- You instinctively cross yourself everytime you pass a church, even when riding on the bus
- Your guía T is old and falling apart, but you still won't leave home without it
- You can walk the entire length of Florida without being heckled once by a money-changer or flyer distributor
- $80 is far too much to pay for anything, unless, of course, it is an unbreakable maté thermos
- You can estafar, zafar, and continue to the farra with all the other porteños
- You have any idea what the last line means
- You actually know the historical figures the streets are named after
- You start to give false directions to tourists
- You consider both superpanchos and choripan to be hearty meals
- Based on taste alone, you can pick out a Terrabusi alfajor in a double-blind test
- You complain about everything while in Buenos Aires, but as soon as you leave, you begin to miss it
- Upon getting into a taxi, instead of stating your destination, you give a series of turns and street names, entering into a battle of wits over who knows the grid best
- You generally communicate better in gestures than actually conversing
- You know the attractive women all over Palermo Hollywood are really men, but that's OK
- You think nothing of hopping on a bus for 15 hours to get away for the weekend
- You don't find it surprising that 2 of these hours are spent leaving the city
- No matter how hectic life gets, you can always find time to matear
- Nothing is cool anymore, it's re canchero. You and your friends, (who are all capos and copados, obvio) are re chochos because you just saw a recital that was piola.
- You have forgotten your name and now only answer to a string of epithets, such as che, maestro, flaco, papá, pibe, etc.
- You don't coges el bus, you subís el bondi
- You don't go out to comer, you morfar
- You have come to accept the fact that Buenos Aires sometimes huele a mar, even though it's a five hour drive to the ocean
- Fito Paez just passed by on the street and nobody seemed to notice
- A bar at a car wash, a Kosher McDonald's, and a Museo del Jamón all seem to make sense, somehow
- You know where to see the movies for 2 mangos, but still go to Village Recoleta because it's "top"
- You know that a disco is not a place to dance or a genre of music, but a place to buy food
- You eat sandwiches without crusts, pizza with a knife and fork and empanadas with your fingers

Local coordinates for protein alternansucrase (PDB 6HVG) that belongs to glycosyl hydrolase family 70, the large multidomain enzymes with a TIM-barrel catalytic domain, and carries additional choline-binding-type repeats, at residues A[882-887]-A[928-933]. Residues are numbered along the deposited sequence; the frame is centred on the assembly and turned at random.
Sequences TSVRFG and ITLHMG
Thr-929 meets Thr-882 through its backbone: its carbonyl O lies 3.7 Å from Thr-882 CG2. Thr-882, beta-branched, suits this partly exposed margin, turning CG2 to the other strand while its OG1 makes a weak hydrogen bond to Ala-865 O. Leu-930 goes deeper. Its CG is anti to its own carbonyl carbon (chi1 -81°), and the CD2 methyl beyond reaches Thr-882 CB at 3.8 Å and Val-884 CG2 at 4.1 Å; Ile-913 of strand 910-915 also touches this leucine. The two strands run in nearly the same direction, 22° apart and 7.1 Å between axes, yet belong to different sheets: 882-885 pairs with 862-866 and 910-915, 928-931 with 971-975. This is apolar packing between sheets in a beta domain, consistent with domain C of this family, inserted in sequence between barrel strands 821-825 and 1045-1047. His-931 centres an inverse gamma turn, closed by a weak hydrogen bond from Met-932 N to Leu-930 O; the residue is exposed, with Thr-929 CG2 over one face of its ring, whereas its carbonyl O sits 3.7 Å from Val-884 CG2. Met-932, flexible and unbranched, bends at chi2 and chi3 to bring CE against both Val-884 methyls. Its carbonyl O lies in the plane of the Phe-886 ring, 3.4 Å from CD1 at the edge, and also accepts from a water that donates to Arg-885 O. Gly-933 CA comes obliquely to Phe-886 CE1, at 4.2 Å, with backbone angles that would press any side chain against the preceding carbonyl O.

- You find yourself eating ñoquis on the 29th of each month, and not really knowing why
- You stay out till 6 am at a boliche but are still fresh as a daisy for your class at 9
- You mix ketchup and mayo, slather the beastly concoction on everything, and have the audacity to call it "salsa golf"
- You begin to wonder how Washington D.C. got off copying the obelisco, why London stole Buenos Aires' phone booths and letter boxes, and why Milan’s La Scala operahouse had to steal the blueprints for Teatro Colón
- You get used to the fact that though you live in a port city, you rarely, if ever, see the waterfront.
- You don't find it at all confusing thatthere are streets called Peña, Rodríguez Peña, Luis Saenz Peña and Roque Saenz Peña, all in fairly close proximity. Nor that there are an Yrigoyen and Irigoyen that intersect, despite their different spellings.
- It makes perfect sense that the seediest redlight bars are directly alongside Recoleta cemetery, where the Argentine aristocracy is buried
- “Spice” is no longer a condiment to be put on food, but a television channel replete with B-grade SciFi films
- You are nostalgic for the bygone days of Carlos Gardel, or of Evita's Casa Rosada speeches, or even Maradonna's "hand of God" goal, even though you never saw any of them
- It doesn't seem to bother you that a "drugstore" sells anything but
- You can get everything delivered to your departamento...from munchies to mariachis
- You consider it rude when you throw a party and people show up on time, while you are still making preparations, obvio...
- You feel comfortable wearing alpargatas just about anywhere
- You can't imagine drinking coffee without briskly following it with a shot glass of mineral water
- You know all the parts of a cow and you're not a butcher or a veterinarian
- You have ever considered growing out a mullet
- You get mugged and ask for your wallet back
- You refer to everything outside the capital as the "interior" of the country
- You realise that Neuquen is a palindrome, Salta a command and Buenos Aires a cruel joke, given the level of air pollution
- No weekend feels complete without a trip to the feria
- You are a self-made expert on EVERYTHING
- Your favourite thing to do is fiaca, the special action of not doing anything
- You drink your mate amargo but eat dulce de leche on everything
- You realise that when there is a superclasico, everything halts for el fútbol
- You can find Evita’s grave blindfolded, and know that Carlos Gardel is buried in Chacarita, even though nobody knows for sure where he was born
- Your swear words include colourful descriptions of the birthing process and the private parts of a parrot
- Everything is a quilombo
- It seems normal that professional dog walkers are dragged around by up to 20 canines, and that there is a bus to cart dogs around the city to the parks

Okay, this might not be funny to everyone except those living in BA, but I found it and thought it was hilarious!